Augmented Reality (AR) – Meaning, Operation and Benefits

Augmented reality refers to the utilization of computers to modify reality, usually in order to provide additional assistance when a human user is interacting with the real environment. The real world around humans provides a wealth of information which the human user must absorb and process through their senses. The most useful and informative of all human senses is the sense of vision and a huge amount of information about the ambiance is required to be sensed as well as processed by the human visual system. Computers are useful because they can provide an overlay of information to assist with the human processing of the information which they perceive through their senses, mostly the visual sense.  As an example, a human who is walking around an urban area can be provided additional information through a head mounted display which superimposes textual information about identification of buildings and other important landmarks so that the human is provided additional guidance about identification of buildings and landmarks or other useful information about what they are viewing. Obviously, the computer too has to sense the environment in order to provide any additional information and this is done through a camera that captures the same view as the human. The camera provides images which are identified by a computer and virtual scenes are created in the virtual world generated by a computer. The computer program then generates additional assistive information that is presented to the human user in order to assist them in their interactions with their environment. Augmented reality software program is required to process information which a computer senses through sensors and the real space is transformed into a virtual space within the computer, with computer software identifying, recognizing and transforming the external inputs from the real world in order to transform these inputs into assistive outputs for the user of an augmented reality system. Augmented reality can, therefore, be considered to be a variation of virtual reality which completely immerses a user inside a synthetic environment. Augmented reality makes it possible for a human user to view the world with virtual objects that are generated by a computer and then superimposed or merged with it. The characteristics of virtual reality systems include a combination of the real and the virtual, interactions in real time and registration in 3-D.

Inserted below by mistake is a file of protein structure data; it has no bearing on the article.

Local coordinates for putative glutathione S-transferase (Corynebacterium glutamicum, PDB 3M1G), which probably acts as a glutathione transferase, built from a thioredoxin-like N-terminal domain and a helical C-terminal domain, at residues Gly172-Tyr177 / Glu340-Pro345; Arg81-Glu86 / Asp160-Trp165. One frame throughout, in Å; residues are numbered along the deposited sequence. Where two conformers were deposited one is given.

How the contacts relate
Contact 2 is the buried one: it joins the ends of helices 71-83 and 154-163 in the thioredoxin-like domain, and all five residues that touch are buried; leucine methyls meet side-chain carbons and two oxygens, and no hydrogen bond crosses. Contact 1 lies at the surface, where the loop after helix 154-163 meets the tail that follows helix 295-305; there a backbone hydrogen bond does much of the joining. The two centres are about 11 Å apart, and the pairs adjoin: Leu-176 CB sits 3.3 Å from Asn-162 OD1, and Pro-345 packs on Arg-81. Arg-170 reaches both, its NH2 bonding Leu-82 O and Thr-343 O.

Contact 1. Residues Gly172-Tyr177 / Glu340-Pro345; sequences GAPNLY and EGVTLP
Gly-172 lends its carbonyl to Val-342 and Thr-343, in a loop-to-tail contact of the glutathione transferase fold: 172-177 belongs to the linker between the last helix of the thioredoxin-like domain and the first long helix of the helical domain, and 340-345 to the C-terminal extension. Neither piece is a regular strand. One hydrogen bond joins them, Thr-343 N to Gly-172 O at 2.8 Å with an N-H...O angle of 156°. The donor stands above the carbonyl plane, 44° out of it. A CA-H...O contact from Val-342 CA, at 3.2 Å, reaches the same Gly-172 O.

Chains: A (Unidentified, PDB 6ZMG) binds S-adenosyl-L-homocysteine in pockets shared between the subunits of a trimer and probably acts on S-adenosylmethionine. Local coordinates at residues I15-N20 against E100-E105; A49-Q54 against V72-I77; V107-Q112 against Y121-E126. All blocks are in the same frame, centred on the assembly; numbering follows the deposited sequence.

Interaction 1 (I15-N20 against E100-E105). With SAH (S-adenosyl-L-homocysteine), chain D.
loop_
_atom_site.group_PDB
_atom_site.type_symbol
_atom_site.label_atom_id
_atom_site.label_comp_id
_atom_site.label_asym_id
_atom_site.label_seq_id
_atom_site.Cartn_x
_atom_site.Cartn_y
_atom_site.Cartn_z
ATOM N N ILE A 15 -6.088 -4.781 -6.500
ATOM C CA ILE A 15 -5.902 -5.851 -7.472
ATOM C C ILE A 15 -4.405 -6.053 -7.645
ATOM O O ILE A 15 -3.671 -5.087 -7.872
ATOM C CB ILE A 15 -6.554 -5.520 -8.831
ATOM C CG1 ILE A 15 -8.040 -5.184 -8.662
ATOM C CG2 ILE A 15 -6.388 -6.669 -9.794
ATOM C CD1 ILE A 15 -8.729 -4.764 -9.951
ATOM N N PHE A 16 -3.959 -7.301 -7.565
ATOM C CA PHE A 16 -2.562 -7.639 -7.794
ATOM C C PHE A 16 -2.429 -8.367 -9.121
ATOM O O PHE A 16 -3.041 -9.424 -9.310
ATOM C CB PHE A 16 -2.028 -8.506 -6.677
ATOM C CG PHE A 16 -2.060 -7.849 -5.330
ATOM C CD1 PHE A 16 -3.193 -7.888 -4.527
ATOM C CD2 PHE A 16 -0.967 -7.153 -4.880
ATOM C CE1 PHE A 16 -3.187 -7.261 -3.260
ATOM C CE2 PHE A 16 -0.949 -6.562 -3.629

Augmented Reality (AR)

Operation of an Augmented Reality System

Augmented reality systems usually add to the information that is received from the real world. In augmented reality vision systems, objects from the virtual world generated by a computer can be added to the scene from the real world. However, augmented reality systems can also remove sensations from the real world and as an example; it is possible to remove a table which a human using the augmented reality system may be viewing as a result of the computer painting it over. Although augmented reality usually refers to a computer modifying the real information that is presented to the human vision system, vision is not the only sense which a computer can interfere with. A system in which multi – sensory input is provided may turn on a heat lamp when a user approaches a spot in the virtual environment that is exposed to the sun or the smell of roses may be directed to a user when they approach a rose garden in mixed environment. A computer can also direct that a fan be switched on in order to provide a flow of air to a user when they approach a spot in the virtual environment that is exposed to wind. Thus, augmented reality involves modification of reality that is presented to a user by a computer which also senses reality and which has created a virtual model based on what has been sensed. Examples of the application of augmented reality include superimposition of internal information over external surfaces or the augmentation of viewed environment with informational labels.